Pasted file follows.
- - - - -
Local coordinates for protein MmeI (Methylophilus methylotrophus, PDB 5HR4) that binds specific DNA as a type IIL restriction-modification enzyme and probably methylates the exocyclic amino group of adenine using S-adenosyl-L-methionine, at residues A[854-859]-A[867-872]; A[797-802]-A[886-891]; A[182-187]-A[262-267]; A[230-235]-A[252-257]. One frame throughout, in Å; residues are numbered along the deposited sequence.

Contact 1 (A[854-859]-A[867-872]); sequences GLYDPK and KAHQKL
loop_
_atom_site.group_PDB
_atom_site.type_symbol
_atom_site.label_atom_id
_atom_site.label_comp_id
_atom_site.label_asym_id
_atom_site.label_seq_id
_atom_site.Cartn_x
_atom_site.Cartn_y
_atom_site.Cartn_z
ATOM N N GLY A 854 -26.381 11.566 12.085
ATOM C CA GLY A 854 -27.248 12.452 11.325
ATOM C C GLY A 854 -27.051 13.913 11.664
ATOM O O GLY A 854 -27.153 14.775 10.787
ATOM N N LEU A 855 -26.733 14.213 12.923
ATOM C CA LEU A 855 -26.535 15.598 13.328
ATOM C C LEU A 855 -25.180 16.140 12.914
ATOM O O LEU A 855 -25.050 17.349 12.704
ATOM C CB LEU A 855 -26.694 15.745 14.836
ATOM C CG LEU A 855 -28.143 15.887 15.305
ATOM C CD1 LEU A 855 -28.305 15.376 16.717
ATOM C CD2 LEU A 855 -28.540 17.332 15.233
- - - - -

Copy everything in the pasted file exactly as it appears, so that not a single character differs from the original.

Local coordinates for protein MmeI (Methylophilus methylotrophus, PDB 5HR4) that binds specific DNA as a type IIL restriction-modification enzyme and probably methylates the exocyclic amino group of adenine using S-adenosyl-L-methionine, at residues A[854-859]-A[867-872]; A[797-802]-A[886-891]; A[182-187]-A[262-267]; A[230-235]-A[252-257]. One frame throughout, in Å; residues are numbered along the deposited sequence.

Contact 1 (A[854-859]-A[867-872]); sequences GLYDPK and KAHQKL
loop_
_atom_site.group_PDB
_atom_site.type_symbol
_atom_site.label_atom_id
_atom_site.label_comp_id
_atom_site.label_asym_id
_atom_site.label_seq_id
_atom_site.Cartn_x
_atom_site.Cartn_y
_atom_site.Cartn_z
ATOM N N GLY A 854 -26.381 11.566 12.085
ATOM C CA GLY A 854 -27.248 12.452 11.325
ATOM C C GLY A 854 -27.051 13.913 11.664
ATOM O O GLY A 854 -27.153 14.775 10.787
ATOM N N LEU A 855 -26.733 14.213 12.923
ATOM C CA LEU A 855 -26.535 15.598 13.328
ATOM C C LEU A 855 -25.180 16.140 12.914
ATOM O O LEU A 855 -25.050 17.349 12.704
ATOM C CB LEU A 855 -26.694 15.745 14.836
ATOM C CG LEU A 855 -28.143 15.887 15.305
ATOM C CD1 LEU A 855 -28.305 15.376 16.717
ATOM C CD2 LEU A 855 -28.540 17.332 15.233